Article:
Post-launch radiometric calibration of the GOES-16 and GOES-17 Advanced Baseline Imager
AffiliationWyant College of Optical Sciences, University of Arizona
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CitationCzapla-Myers, J. S., & Anderson, N. J. (2021). Post-launch radiometric calibration of the GOES-16 and GOES-17 Advanced Baseline Imager. Proceedings of SPIE - The International Society for Optical Engineering.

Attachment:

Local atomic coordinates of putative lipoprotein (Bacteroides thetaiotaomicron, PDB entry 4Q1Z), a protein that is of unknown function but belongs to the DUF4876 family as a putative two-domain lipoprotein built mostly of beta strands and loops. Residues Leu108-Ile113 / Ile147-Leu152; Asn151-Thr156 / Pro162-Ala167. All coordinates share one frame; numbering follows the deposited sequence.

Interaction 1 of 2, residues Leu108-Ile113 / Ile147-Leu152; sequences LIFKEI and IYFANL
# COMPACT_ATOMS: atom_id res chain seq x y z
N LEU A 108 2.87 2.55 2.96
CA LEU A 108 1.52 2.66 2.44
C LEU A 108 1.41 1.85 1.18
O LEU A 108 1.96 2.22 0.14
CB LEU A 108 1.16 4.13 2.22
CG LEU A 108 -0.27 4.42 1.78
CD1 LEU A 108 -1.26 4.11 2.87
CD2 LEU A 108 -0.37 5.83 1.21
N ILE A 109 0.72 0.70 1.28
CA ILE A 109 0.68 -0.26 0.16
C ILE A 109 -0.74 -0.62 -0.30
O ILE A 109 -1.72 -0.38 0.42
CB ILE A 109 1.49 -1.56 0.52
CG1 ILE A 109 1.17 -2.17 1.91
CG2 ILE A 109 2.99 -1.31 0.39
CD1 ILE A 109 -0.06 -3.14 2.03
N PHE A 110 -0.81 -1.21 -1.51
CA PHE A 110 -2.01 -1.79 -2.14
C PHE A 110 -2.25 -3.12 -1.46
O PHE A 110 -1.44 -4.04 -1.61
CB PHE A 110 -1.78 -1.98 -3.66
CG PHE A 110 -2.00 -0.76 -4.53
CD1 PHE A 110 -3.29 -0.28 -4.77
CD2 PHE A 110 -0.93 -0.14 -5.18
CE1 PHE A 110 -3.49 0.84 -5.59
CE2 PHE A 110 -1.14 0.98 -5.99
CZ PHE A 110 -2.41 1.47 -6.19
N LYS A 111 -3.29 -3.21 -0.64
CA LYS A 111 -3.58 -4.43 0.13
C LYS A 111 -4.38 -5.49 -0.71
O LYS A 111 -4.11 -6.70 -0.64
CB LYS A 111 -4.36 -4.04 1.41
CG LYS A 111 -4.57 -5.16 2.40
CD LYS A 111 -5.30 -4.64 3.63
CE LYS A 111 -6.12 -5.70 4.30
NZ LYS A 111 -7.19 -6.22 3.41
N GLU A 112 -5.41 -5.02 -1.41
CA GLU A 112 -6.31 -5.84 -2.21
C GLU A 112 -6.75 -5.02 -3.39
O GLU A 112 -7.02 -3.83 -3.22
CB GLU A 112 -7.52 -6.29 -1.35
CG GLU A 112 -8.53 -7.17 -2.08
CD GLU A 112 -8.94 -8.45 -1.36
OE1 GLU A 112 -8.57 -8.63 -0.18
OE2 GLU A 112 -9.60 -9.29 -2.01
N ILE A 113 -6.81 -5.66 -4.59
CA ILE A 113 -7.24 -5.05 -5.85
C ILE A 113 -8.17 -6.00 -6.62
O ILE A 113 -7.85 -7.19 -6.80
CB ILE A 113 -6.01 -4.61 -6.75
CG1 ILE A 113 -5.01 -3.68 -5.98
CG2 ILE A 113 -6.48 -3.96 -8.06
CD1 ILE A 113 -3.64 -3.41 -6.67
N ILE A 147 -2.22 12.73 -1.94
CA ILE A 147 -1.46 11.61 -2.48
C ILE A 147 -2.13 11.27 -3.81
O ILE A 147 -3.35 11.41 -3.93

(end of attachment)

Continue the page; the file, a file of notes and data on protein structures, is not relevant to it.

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AbstractThe GOES-16 satellite was launched on 19 Nov 2016, and it became operational as the GOES-East satellite on 18 Dec 2017. The GOES-17 satellite was launched on 1 Mar 2018, and it became the GOES-West operational satellite on 12 Feb 2019. The Advanced Baseline Imager (ABI) is one of six instruments onboard GOES-16 and GOES-17. It has 16 multispectral bands in the 0.45 µm to 13.56 µm wavelength range. This study is focused on bands 1–3, 5, and 6, which reside in the solar-reflective region (0.4 µm to 2.5 µm). The five bands used in this work have spatial resolutions of 500 m (band 2), 1000 m (1, 3, and 5), and 2000 m (band 6). The geosynchronous orbit of GOES provides a unique opportunity for the Radiometric Calibration Test Site (RadCaTS), which is an automated facility at Railroad Valley, Nevada, USA. RadCaTS consists of ground-based instruments that measure the surface reflectance and atmosphere throughout the day. It was developed by the Remote Sensing Group of the Wyant College of Optical Sciences at the University of Arizona (UArizona), and it is currently used to monitor such low-Earth orbit (LEO) sensors as Landsat 7 ETM+, Landsat 8 OLI, Terra and Aqua MODIS, Sentinel-2A and -2B MSI, SNPP and NOAA-20 VIIRS, and others. The improved spectral, spatial, and temporal characteristics of ABI create an excellent opportunity to intercompare results obtained from a geosynchronous sensor to those obtained from typical LEO sensors. © 2021 SPIE.
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